M.A. in Music Education
Science, Technology, Engineering, Arts and Math Education
College of Education
First grade (Education); Music--Instruction and study
Elementary Education and Teaching
The purpose of this study was to investigate the use of the body scale in the tonal pattern training of first grade students. The problem of this study was to determine the comparative effects of tonal pattern instruction with and without the use of the body scale on the singing accuracy of first-grade students among auditory, visual, and kinesthetic learners.
Sixty-seven first grade students in four intact classes were used as the sample in this study. Two of the classes were randomly assigned to serve as the control group and two classes were assigned to serve as the experimental group. All subjects were pretested for pitch accuracy and learning modality preference.
During the 12 weeks of treatment, students in both the control and experimental groups received similar tonal pattern instruction. The main difference existed in that the control group received tonal pattern training without a body scale while the experimental group received tonal pattern training that included a body scale.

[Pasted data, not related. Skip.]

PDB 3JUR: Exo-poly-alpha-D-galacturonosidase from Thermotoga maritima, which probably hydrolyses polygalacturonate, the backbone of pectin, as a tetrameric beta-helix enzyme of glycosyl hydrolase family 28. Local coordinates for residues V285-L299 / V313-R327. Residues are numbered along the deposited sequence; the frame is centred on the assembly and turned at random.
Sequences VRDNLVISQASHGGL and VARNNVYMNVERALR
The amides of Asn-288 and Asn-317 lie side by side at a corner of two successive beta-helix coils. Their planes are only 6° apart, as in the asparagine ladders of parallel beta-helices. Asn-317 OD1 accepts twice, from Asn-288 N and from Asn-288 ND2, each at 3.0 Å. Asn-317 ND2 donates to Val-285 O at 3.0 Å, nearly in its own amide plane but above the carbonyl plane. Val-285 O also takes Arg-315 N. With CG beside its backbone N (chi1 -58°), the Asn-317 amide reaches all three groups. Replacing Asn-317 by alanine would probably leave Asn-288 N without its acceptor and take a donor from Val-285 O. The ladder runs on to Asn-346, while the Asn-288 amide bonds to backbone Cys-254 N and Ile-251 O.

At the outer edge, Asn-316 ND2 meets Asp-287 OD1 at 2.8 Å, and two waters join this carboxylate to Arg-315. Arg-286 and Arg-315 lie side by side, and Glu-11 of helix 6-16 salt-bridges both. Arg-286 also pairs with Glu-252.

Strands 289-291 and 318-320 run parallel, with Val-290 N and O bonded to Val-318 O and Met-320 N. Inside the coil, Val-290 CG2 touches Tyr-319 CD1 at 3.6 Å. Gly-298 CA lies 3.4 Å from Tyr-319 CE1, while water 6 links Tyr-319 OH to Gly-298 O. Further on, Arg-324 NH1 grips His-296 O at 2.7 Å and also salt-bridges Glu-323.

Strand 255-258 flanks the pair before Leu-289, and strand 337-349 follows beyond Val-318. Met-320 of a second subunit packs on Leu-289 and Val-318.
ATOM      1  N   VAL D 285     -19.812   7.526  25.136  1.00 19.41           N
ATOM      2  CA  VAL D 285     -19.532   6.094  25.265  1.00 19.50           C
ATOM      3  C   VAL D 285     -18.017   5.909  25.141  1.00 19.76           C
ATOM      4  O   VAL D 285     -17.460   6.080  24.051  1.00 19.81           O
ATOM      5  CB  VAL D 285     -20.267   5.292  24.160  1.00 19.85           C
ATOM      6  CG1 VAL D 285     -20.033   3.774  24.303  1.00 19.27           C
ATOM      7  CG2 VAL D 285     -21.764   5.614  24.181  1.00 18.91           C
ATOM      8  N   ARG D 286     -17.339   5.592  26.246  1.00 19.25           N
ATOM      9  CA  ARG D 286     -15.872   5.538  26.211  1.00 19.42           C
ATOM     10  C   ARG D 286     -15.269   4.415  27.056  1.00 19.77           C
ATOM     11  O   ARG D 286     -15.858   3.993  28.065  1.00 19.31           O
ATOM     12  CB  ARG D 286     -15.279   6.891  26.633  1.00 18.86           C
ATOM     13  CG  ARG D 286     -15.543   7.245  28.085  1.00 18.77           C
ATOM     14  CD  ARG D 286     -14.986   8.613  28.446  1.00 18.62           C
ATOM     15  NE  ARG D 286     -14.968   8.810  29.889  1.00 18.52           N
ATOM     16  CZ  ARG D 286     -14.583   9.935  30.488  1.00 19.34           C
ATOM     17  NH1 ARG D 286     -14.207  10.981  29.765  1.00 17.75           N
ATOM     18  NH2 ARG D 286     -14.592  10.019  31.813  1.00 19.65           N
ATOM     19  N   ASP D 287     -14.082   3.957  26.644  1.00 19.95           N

At the conclusion of the 12 weeks of treatment, students were individually tape-recorded singing a rote song and their performances were judged by two independent music teachers. Interjudge reliabilities for the pretest and posttest were .67 and .70, respectively. The researcher failed to find statistically significant differences for the interaction and main effects.
Based on the data acquired from this study, it cannot yet be concluded that the use of a body scale during tonal pattern instruction among students with various learning styles (auditory, visual, kinesthetic) has an effect on the singing accuracy of those young children in first grade.
Strong, Melissa C., "An experimental study of tonal pattern training and learning modalities on the pitch accuracy of first grade students" (2003). Theses and Dissertations. 1379.